Shut up and Buy(an iPad)!


Rufus F.

Rufus is an American curmudgeon in Canada. He has a PhD in History, sings in a garage rock band, and does many things. He is the author of the forthcoming book "The Paris Bureau" from Dio Press (early 2021).

Related Post Roulette

10 Responses

  1. Avatar Scott Hanley says:

    I have to take that in stride, though. “Grandpa” was probably copping the same attitude when he was buying Beatles songs on 45 RPM records and hauling his portable turntable to the beach! 🙂Report

    • Avatar Rufus F. in reply to Scott Hanley says:

      I should probably admit that I own a portable record player as well as a non-portable stereo with turntable.Report

      • Avatar Rufus F. in reply to Rufus F. says:

        As for my curmudgeonly frustration, just remember this: I went through the 80s with people saying to me, “You still buy records?! Nobody buys records now! Get with it- by the 1990s, they’re not even going to make records!” And then in the 90s I heard, “You still buy records?! Nobody buys records now! In the new millenium, they’re not even going to make records!” Now, it’s, “Okay, sales of records are increasing, while those of every other format are declining. But why are you still buying records?! They’re going to soon be obsolete!” (Incidentally, my answer has always been, ‘I just think they sound better’. And usually what they say is, ‘So what! Nobody buys them anymore!’)Report

  2. I think we as a culture should come to grips with the fact that everything is doomed to fail and stop being surprised when they do.Report

    • Avatar Jaybird in reply to Christopher Carr says:

      But it’s different this time! The old rules don’t apply!Report

      • Avatar Rufus F. in reply to Jaybird says:

        Ah,what rules? I don’t think every danged thing has failed thus far. Certainly plenty of things will change, some will fail, others will be revived, and lots of new things will come into being. And probably all at the same time. You know, when I was 15, I had a teacher tell us that, with absolute certainty, everyone would own a high-definition television within five years, and the other kind (whatever it is that we have) would be totally obsolete because nobody would want them anymore. That was twenty years ago. And does anyone remember when they were saying that everyone was going to have a laserdisk player by 1990?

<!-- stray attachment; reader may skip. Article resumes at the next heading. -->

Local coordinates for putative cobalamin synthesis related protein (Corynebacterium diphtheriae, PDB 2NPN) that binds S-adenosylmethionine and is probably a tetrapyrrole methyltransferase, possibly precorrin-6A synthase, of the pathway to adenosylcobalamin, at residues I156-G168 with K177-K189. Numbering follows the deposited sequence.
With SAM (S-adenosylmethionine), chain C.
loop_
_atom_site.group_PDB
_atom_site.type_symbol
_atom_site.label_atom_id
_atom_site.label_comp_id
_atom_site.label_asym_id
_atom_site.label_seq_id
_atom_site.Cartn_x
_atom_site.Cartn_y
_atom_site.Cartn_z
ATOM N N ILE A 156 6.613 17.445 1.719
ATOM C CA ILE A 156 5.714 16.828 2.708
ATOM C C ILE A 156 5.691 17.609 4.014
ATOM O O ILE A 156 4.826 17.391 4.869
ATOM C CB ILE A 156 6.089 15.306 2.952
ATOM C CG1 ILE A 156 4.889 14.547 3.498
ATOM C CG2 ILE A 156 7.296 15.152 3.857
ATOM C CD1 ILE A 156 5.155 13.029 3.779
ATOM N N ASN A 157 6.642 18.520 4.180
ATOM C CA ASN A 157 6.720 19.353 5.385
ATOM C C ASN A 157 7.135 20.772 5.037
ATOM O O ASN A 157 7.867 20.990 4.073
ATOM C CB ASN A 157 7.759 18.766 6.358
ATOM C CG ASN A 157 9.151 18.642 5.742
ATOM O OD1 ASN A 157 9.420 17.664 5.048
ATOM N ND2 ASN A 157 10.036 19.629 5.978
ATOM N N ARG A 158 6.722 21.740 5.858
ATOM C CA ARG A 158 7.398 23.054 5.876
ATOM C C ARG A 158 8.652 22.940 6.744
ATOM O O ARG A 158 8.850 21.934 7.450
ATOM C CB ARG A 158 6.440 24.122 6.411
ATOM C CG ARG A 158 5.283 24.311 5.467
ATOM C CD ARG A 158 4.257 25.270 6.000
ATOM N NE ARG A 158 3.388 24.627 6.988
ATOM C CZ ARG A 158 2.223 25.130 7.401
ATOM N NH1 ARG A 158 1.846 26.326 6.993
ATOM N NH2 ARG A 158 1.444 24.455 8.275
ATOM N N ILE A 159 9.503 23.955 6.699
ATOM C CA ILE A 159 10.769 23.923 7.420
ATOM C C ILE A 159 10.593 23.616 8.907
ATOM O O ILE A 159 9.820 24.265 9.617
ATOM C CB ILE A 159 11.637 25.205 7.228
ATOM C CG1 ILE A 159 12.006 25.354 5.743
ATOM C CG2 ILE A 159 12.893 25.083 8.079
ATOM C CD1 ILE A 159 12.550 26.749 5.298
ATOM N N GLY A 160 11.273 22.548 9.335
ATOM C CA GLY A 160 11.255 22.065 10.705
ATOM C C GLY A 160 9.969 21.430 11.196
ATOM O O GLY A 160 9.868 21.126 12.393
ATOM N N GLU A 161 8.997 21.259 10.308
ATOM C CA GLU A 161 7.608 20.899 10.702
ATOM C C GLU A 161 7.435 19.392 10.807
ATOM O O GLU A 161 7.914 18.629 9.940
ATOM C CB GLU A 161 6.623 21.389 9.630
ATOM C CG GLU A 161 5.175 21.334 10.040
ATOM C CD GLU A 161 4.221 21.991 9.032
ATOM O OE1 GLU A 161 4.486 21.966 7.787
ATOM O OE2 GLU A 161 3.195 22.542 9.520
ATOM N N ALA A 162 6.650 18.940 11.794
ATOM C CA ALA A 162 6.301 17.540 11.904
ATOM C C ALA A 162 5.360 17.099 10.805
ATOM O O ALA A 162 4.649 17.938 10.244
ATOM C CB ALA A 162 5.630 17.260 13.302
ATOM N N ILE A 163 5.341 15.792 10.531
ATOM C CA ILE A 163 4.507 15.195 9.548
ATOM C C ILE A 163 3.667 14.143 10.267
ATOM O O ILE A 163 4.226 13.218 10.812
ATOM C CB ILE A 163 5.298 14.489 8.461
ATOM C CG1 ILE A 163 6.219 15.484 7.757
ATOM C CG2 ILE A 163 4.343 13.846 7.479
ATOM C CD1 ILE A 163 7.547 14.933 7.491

I don’t know. Maybe I’m quioxtic. I just don’t think change is as unidirectional and absolute as people make it out to be. I could be wrong, but I suspect that twenty years from now there will still be a few bookstores left, and maybe a few record stores too. The town I live in just added a new record store and another music store replaced 1/2 their CDs with a new wall of records, so maybe our town is just moving backwards in time.Report

  3. Avatar RTod says:

    After reading the linked article, my main reaction occurred reading the authors claim that what he sees today points to a world where there are no celebrities.

    What fucking planet does he live on?Report

    • Avatar Rufus F. in reply to RTod says:

      I felt like he could well be right about any or all of these things. I just find it irritating, and mildly coercive when someone says, “The new way of doing X has some advantages over other ways of doing X. I prefer the new way of doing X. In conclusion, all other ways of doing X are invalid and doomed to fail.”Report